Hardish Virk, 12 January 2016

The following are some of the themes that came out of the session:

- The conversation around diversity has been taking place for many decades (just

different words and terminologies).

- The pinnacle moments include the publication of Art that Britain Ignores by Naseem

Khan in 1976 and the McPherson Report into the murder of Stephen Lawrence which

made a number of recommendations based on evidence that identified

institutionalised racism in the Police. This led to conversations around institutionalised

racism in other public funded bodies including theatre which took place at the Eclipse

Seminar at the Nottingham Playhouse in 2001. There were a number of

recommendations made which led to a projects and interventions including Eclipse

Theatre, Black Regional Initiative in Theatre, decibel, South Asian Touring Theatre

Consortium, etc.

- There is a timeline of other activities both within and outside the arts sector that have

led to the diversity agenda that is taking up a lot of discussion and debate within the

creative industries today including the ACE funded Creative Case for Diversity


- There was discussion around the work of some diversity led initiatives including What

Next? Diversity West Midlands and Act for Change.

- There was discussion about who sets and controls the diversity agenda. In relation to

this who controls the language used around diversity. Is the agenda and language

manipulated and does it really have a sustainable impact on the arts?

- Real change will take place with change of leadership - where the power really sits.

- Diversity is not sustainable due to the project funded nature of the work. It is not

funded to build in sustainability.

- Conversations around diversity need to take place with all staff (from senior to front

of house) - so it is owned by all and particularly those in direct contact with audiences.

- There should be fines and penalties for those public funded organisations not

meeting diversity quotas set up to support diversification of staff, artists and


- Equity have responded by seeing staff changes reflecting diversity in their work force

and are encouraging the same from the sector.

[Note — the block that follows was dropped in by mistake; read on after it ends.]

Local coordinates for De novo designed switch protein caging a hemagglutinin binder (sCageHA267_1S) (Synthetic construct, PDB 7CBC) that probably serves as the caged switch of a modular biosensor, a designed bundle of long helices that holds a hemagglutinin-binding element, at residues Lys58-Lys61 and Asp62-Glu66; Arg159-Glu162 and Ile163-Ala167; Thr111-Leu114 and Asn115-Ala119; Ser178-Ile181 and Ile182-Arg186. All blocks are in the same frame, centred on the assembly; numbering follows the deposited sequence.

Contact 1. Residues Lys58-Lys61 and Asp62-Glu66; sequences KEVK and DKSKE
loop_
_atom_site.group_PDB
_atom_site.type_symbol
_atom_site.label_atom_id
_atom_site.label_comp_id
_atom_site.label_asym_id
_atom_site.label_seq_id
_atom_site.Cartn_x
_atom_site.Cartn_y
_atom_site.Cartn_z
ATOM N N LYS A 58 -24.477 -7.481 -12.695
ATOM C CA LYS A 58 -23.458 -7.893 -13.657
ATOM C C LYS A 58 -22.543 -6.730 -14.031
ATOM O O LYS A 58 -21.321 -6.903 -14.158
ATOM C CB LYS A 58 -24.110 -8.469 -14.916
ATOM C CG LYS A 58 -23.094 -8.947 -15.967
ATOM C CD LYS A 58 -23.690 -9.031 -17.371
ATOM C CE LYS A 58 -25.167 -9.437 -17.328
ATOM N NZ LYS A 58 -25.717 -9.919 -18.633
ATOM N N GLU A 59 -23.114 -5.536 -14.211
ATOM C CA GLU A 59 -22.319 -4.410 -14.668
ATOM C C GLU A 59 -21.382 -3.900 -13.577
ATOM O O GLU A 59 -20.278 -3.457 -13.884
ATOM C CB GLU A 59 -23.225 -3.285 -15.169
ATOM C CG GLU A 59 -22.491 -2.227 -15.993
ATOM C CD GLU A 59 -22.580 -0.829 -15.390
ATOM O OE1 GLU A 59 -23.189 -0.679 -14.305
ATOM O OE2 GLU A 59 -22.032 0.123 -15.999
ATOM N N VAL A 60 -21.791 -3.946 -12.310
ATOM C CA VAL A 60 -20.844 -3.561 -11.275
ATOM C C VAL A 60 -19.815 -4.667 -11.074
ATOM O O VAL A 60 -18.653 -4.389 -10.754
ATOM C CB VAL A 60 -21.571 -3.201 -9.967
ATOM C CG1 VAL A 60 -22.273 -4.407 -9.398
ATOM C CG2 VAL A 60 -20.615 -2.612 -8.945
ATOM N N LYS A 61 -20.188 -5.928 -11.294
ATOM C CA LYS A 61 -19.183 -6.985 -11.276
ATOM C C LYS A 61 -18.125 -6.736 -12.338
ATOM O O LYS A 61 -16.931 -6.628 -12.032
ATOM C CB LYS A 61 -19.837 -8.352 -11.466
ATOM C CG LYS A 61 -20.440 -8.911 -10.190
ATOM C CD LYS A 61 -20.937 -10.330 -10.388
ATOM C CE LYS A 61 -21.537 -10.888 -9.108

- It's not only about diversity on stage but also in administration and management.

- Funding cuts to education will impact on arts subjects first and as this is sometimes

the main entrance point for many culturally diverse pupils and students then this will

have a negative impact on generating professionals within the arts from culturally

diverse backgrounds. How can we diversify the sector when the entrance points are

being closed which will mean arts participation and career prospects will only be

designed for the privileged?

- Diversity is beyond the colour of skin - it's about disability (physical, learning and

invisible), class, gender, sexuality, etc. Diversity represents those historically

under-represented from mainstream arts.

- Marketing or positioning of diverse arts also has a negative impact on the profile of

diverse arts. Example - music or books by Black, Asian and Gay artists are usually

positioned at the back of the shop.

- NPO's need to be more transparent with their diversity in relation to staff, artists and

audiences and fines should be imposed on those not making an effort to change.

- We need to work in partnership with the sector in case organisations need support.

- Diversity is not an add on or token gesture. The discussion continues as diversity is

still relevant and will continue to be so until there is real and sustainable equality within

the arts.


Race, eclipse, race, diversity, power, equality, gender, WHAT NEXT, Power,

legislation, decibel, Gender, Disability, disability, Equality, race relations, what next,

naseem khan, BRIT, arts council england, act for change, What Next, Diversity, Arts

Council England, stephen lawrence